Wichita Just days before the planned Summer of Mercy Renewal, Wichita Mayor Bob Knight said Wednesday anyone caught blocking abortion clinic entrances will be arrested and taken to jail.
The mayor's comments which the city also posted on its web site come as local officials make final preparations for the return of abortion activists a decade after the Summer of Mercy protests.
"The national and local leaders of Operation Save America have assured me and other members of the City of Wichita staff they plan to conduct peaceful, prayerful and legal demonstrations of their beliefs. As Christians and members of the clergy, I am going to take them at their word," Knight said.
"But I am also going to hold them to their word. Let me make it perfectly clear: As mayor of the City of Wichita, I hold leaders and organizers of the Summer of Mercy Renewal event responsible for making sure their followers follow the law."
In 1991, the Summer of Mercy protests resulted in 2,700 arrests on charges ranging from loitering and trespassing to assaulting law officers. Protesters blocked entrances to clinics and forced their way inside one of them. At one anti-abortion rally, police estimated the crowd at 30,000 people.
The protests cost the city $800,000, City Spokesman Mike Taylor said. The extra expenses included overtime paid to police officers, transportation costs and miscellaneous items such as plastic handcuffs used to restrain protesters.
City officials passed an ordinance the following year imposing $2,000 bail on people who block access to local businesses. In 1991, most arrested protesters were released on their own recognizance.
In 1994, Congress passed the Freedom of Access to Clinic Entrances Act, which bans the use of force, threats or blockades.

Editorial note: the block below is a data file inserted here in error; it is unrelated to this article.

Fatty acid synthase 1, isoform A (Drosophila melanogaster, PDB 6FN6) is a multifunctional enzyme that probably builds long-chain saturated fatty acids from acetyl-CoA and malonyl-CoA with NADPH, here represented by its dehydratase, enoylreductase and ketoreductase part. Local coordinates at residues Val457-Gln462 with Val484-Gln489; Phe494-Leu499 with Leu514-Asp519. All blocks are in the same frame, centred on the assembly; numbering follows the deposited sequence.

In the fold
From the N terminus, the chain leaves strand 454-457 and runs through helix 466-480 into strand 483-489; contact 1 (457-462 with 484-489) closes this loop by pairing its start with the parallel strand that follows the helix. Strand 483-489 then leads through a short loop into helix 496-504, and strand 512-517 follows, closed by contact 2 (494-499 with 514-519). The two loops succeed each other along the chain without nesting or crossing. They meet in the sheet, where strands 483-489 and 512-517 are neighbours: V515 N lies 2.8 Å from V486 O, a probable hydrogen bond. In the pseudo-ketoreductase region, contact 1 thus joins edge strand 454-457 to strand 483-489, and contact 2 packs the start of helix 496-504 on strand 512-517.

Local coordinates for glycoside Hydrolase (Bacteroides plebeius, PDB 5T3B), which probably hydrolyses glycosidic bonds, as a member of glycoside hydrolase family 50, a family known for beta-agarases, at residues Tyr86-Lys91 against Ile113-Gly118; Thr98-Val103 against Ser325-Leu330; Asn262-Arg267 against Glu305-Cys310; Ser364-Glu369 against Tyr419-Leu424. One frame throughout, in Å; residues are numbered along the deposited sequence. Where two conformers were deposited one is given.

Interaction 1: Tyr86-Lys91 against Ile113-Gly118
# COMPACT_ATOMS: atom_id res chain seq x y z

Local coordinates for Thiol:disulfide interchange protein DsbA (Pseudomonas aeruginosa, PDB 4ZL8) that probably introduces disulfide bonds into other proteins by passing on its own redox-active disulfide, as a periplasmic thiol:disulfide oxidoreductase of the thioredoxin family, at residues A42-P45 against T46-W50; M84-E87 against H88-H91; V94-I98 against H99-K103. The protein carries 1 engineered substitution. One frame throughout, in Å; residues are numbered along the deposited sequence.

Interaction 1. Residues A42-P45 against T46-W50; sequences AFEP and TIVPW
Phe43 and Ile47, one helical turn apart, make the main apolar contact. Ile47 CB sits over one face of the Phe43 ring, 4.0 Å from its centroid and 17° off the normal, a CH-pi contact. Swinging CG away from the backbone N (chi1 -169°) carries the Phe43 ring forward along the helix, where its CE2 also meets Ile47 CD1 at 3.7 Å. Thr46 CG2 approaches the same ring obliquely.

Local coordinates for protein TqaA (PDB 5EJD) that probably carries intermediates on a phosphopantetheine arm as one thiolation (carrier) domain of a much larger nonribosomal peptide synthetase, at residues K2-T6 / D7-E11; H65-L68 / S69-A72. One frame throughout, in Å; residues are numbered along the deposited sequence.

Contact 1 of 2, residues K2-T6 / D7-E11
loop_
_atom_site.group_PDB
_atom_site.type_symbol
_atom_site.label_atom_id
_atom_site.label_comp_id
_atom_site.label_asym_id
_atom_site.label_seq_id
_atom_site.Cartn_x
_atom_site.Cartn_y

Rev. Flip Benham, director of Operation Save America, said this summer's demonstrations in Wichita will not be anything like 1991. He said there won't be as many protesters in Wichita this time and that the $2,000 bail ordinance will deter protesters from being too aggressive
Wichita's Summer of Mercy Renewal will be the kickoff rally for a number of planned anti-abortion protests starting this October in cities across the nation. Church leaders from 150 cities will use Wichita as a training ground for protests planned for their cities, Benham said.
"What you have the privilege of seeing is the beginning of the end for the abortion industry," Benham said.
Kansas will be the focal point of the abortion battle much like the state has been throughout its history for other causes such as the slavery, prohibition and evolution, Benham said.
At the turn of the 20th century, it was Kansas that set the tone for national politics. It was called "Bleeding Kansas" for its violence over slavery. Its famously zealous prohibition movement was personified by Carrie Nation, who smashed her first saloon in Kiowa in 1901.
"We see that Kansas has been the focal point of the gospel battle and is it still and will be this summer," Benham said.